Michael Deacon from the U.K. suggests we all make a new year’s resolution to become more polite. Here are some of his ideas:
“More and more last year, it seemed that many of us thought it our right to offend or inconvenience others. We considered consideration beneath us. Today, as we decide on our New Year’s resolutions for 2009, being more polite would make an excellent choice.
The latest technology has also brought us innumerable new opportunities to be rude….
The internet is in many ways informative and entertaining, a revolutionary news resource. But as a means of communication it has become a mouthpiece not only for the decent majority but for the malicious minority.
And while many of the latest electronic means of communication were created to bring us closer together, they are also cutting us off from each other. If you’re reading your emails on an iPhone while walking down the street – an increasingly widespread habit last year – you may be keeping up with friends and colleagues, but you’re oblivious to pedestrians around you.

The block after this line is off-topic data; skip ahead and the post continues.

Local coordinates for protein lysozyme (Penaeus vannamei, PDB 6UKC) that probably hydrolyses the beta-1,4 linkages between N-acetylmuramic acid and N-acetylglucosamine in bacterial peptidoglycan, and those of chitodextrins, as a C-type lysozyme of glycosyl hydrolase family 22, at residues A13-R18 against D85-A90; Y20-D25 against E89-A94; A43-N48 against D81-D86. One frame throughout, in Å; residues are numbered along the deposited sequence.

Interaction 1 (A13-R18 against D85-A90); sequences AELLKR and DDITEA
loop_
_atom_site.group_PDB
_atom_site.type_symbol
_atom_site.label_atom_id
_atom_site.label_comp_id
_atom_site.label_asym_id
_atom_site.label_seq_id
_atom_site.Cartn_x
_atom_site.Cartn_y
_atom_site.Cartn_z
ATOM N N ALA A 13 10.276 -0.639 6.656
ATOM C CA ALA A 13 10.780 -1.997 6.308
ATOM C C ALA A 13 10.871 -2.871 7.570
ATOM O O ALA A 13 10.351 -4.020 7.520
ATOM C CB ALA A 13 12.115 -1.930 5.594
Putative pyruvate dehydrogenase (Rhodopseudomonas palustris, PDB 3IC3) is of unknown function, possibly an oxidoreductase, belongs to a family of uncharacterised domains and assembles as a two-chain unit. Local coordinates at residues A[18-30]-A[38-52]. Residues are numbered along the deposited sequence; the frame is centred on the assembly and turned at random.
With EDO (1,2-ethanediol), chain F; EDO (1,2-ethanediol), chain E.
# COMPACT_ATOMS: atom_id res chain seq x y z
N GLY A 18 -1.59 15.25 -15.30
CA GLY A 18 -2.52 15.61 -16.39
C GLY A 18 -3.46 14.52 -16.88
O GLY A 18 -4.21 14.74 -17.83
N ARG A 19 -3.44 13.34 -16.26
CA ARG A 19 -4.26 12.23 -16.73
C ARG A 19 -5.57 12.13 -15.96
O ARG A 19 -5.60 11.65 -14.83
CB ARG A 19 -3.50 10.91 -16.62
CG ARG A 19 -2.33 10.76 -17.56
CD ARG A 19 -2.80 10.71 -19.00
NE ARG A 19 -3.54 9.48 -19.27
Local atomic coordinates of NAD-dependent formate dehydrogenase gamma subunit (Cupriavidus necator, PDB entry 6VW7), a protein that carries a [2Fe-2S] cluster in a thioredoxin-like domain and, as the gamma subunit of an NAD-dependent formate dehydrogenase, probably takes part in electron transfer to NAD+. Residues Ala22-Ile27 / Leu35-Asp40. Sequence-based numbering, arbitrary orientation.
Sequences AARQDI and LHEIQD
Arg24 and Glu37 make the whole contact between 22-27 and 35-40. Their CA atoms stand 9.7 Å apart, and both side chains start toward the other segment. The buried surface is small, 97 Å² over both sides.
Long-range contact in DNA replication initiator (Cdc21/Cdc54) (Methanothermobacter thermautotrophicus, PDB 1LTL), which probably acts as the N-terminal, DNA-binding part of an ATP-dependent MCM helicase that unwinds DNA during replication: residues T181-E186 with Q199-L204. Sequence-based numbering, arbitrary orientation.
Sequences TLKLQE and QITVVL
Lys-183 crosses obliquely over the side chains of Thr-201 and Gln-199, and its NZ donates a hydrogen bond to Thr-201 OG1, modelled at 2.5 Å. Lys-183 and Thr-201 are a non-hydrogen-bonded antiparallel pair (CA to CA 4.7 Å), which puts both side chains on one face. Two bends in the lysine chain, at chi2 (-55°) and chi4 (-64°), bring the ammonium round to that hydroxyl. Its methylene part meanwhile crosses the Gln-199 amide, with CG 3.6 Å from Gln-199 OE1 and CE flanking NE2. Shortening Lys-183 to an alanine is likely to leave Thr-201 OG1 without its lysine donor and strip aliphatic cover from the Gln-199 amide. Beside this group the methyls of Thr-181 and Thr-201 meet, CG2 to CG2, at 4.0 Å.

However, these new means of communication have succeeded in achieving one thing: they have given us the impression that we are entitled to get whatever we want, as quickly as we want it. Being spoilt in this way means that, when we find ourselves experiencing the least inconvenience, we feel affronted, as if our rights were being trampled on.
Perhaps the biggest problem is that rudeness is, in some quarters, no longer something to be ashamed of; it’s applauded. This is an attitude fed by reality television. We see it in every series of The Apprentice and Big Brother. Again and again, contestants who have said something tactless or insulting will protest that they’re merely being “honest”, while contestants who politely try to conceal their dislike of others are dismissed as “two-faced”.
Let’s try to look at it in a more positive way. The less that we have, maybe the more we’ll realise the importance of manners, of thoughtfulness, of common decency. In a time of pessimism, that would be one thing to hope for. As life gets crueller, perhaps we’ll get kinder.”